My Parents’ Expectations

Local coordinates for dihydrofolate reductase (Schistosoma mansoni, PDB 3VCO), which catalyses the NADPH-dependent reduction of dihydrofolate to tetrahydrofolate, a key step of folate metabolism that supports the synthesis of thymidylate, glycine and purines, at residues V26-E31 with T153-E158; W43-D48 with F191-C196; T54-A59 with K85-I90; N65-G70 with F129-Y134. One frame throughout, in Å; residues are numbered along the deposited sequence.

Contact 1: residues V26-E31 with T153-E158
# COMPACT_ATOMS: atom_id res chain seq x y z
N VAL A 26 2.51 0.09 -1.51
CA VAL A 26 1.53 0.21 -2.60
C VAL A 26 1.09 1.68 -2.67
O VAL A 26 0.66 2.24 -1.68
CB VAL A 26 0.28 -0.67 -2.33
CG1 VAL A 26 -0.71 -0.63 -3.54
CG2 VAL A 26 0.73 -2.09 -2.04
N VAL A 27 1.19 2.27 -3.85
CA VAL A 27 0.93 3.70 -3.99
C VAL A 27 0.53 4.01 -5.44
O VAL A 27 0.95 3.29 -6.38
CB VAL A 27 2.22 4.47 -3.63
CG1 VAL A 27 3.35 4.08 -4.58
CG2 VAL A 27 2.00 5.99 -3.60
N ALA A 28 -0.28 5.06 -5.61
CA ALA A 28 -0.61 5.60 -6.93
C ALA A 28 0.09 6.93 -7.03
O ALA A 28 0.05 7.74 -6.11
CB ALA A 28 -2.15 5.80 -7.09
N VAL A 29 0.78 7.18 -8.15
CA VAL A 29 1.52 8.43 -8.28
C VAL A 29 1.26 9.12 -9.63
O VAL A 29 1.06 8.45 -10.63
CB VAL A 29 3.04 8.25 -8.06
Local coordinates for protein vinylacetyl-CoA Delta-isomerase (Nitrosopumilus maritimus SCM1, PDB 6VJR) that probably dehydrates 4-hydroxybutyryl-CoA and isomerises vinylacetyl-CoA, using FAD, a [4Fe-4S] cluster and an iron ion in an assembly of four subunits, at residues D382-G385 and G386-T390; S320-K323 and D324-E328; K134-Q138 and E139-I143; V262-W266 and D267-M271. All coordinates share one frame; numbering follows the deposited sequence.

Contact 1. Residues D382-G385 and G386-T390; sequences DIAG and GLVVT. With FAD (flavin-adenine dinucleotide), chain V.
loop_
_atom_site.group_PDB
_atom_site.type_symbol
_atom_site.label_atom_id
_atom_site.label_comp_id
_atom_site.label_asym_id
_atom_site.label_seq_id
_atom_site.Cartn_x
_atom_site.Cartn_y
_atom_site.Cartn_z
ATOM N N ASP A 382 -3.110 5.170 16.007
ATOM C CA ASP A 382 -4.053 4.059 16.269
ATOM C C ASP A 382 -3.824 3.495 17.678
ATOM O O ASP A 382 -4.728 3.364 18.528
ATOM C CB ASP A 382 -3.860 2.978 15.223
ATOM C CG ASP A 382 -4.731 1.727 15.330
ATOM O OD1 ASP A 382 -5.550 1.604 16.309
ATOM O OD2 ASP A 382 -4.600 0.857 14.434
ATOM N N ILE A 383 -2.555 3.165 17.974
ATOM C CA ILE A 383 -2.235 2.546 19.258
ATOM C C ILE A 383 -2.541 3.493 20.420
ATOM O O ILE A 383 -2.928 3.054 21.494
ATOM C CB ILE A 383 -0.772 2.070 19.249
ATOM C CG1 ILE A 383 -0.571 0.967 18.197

Then, there was the “Do your hard, and you can achieve anything you want” MPE home. No one was excused from working hard or giving less than his or her very best effort at all times. From experience, my parents knew that adolescence was the training ground for life, so we had chores at home, part-time jobs at an early age, As in school, and hordes of extracurricular activities in which to participate. My parents understood how easily society allows individuals to settle for the least that life has to offer; they had shunned the perfect opportunity to do so, and they pushed us to do the same. Mama and Daddy didn’t just teach this MPE; they lived it. Married at 16, they had four children by the time they were 20. With little support or positive influence, they could have easily justified providing the minimum for their children. Instead, Daddy spent the rest of his “growing-up” years working 50 or more hours each week. While doing so, he never missed a ballgame or other important event in any of our lives. He found the time, somehow, not only to carry us on nature walks and tell us stories about his youth, but also to share his dreams, which inspired us to dream, too. At home, Mama constantly read and played games with us, helped us with our homework, and made sure, though money was scarce, that we got those “little extras” we craved at least once in a while. Mama also carpooled us, along with our friends, all over the county for ballgames, took us to plays in Atlanta, and through books, music, and poetry, showed us that there was a world beyond this place known as Cumming, Georgia. Their MPE modeling taught us that no adversity in life had to define us if we didn’t allow it to do so. We could choose our perspective and our reaction to other people’s perspectives-we alone were responsible for the outcomes of our own lives, not anyone else. Lastly, the MPE “Get an education” refrain was so often repeated that I was well into school before I realized that the three words could be used separately. Ahead of their time in their advocacy for higher education, my parents promoted college not as an option, but as the option. Though they rarely wasted time or energy on the disappointments in their lives, both my parents grieved over their lack of education. GED recipients themselves, they stressed education as the road to all the opportunities that they wanted for us and that we would eventually want for ourselves. While my siblings and I all attained different levels of formal education, each of us continues to grow and use education to achieve what we desire in life.